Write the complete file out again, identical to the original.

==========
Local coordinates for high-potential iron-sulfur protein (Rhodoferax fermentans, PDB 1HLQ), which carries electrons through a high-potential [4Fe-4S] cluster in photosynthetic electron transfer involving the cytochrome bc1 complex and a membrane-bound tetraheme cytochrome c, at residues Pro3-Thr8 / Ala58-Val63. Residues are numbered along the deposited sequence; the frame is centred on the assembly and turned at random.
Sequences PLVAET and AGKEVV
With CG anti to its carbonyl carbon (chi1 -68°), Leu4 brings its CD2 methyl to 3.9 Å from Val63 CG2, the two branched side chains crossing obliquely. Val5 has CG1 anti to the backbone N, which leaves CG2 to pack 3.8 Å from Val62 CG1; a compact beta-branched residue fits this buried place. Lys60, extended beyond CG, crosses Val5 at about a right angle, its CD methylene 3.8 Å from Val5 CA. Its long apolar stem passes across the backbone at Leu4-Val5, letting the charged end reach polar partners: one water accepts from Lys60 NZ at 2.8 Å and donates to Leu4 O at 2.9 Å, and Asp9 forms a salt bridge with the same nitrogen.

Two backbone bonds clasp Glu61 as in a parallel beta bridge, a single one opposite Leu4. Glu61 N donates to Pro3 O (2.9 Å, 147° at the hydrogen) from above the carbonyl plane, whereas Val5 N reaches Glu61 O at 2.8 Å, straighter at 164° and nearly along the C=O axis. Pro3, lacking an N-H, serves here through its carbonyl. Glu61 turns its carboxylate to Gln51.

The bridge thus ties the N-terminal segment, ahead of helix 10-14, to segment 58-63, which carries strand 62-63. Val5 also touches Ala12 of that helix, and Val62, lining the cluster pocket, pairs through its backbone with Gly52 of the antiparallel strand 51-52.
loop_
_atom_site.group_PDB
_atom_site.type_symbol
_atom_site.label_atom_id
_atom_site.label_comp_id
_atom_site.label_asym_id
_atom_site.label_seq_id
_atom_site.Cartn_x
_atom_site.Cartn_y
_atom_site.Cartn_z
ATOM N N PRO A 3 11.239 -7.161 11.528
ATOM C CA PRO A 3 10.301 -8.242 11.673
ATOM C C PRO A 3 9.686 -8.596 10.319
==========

Local coordinates for high-potential iron-sulfur protein (Rhodoferax fermentans, PDB 1HLQ), which carries electrons through a high-potential [4Fe-4S] cluster in photosynthetic electron transfer involving the cytochrome bc1 complex and a membrane-bound tetraheme cytochrome c, at residues Pro3-Thr8 / Ala58-Val63. Residues are numbered along the deposited sequence; the frame is centred on the assembly and turned at random.
Sequences PLVAET and AGKEVV
With CG anti to its carbonyl carbon (chi1 -68°), Leu4 brings its CD2 methyl to 3.9 Å from Val63 CG2, the two branched side chains crossing obliquely. Val5 has CG1 anti to the backbone N, which leaves CG2 to pack 3.8 Å from Val62 CG1; a compact beta-branched residue fits this buried place. Lys60, extended beyond CG, crosses Val5 at about a right angle, its CD methylene 3.8 Å from Val5 CA. Its long apolar stem passes across the backbone at Leu4-Val5, letting the charged end reach polar partners: one water accepts from Lys60 NZ at 2.8 Å and donates to Leu4 O at 2.9 Å, and Asp9 forms a salt bridge with the same nitrogen.

Two backbone bonds clasp Glu61 as in a parallel beta bridge, a single one opposite Leu4. Glu61 N donates to Pro3 O (2.9 Å, 147° at the hydrogen) from above the carbonyl plane, whereas Val5 N reaches Glu61 O at 2.8 Å, straighter at 164° and nearly along the C=O axis. Pro3, lacking an N-H, serves here through its carbonyl. Glu61 turns its carboxylate to Gln51.

The bridge thus ties the N-terminal segment, ahead of helix 10-14, to segment 58-63, which carries strand 62-63. Val5 also touches Ala12 of that helix, and Val62, lining the cluster pocket, pairs through its backbone with Gly52 of the antiparallel strand 51-52.
loop_
_atom_site.group_PDB
_atom_site.type_symbol
_atom_site.label_atom_id
_atom_site.label_comp_id
_atom_site.label_asym_id
_atom_site.label_seq_id
_atom_site.Cartn_x
_atom_site.Cartn_y
_atom_site.Cartn_z
ATOM N N PRO A 3 11.239 -7.161 11.528
ATOM C CA PRO A 3 10.301 -8.242 11.673
ATOM C C PRO A 3 9.686 -8.596 10.319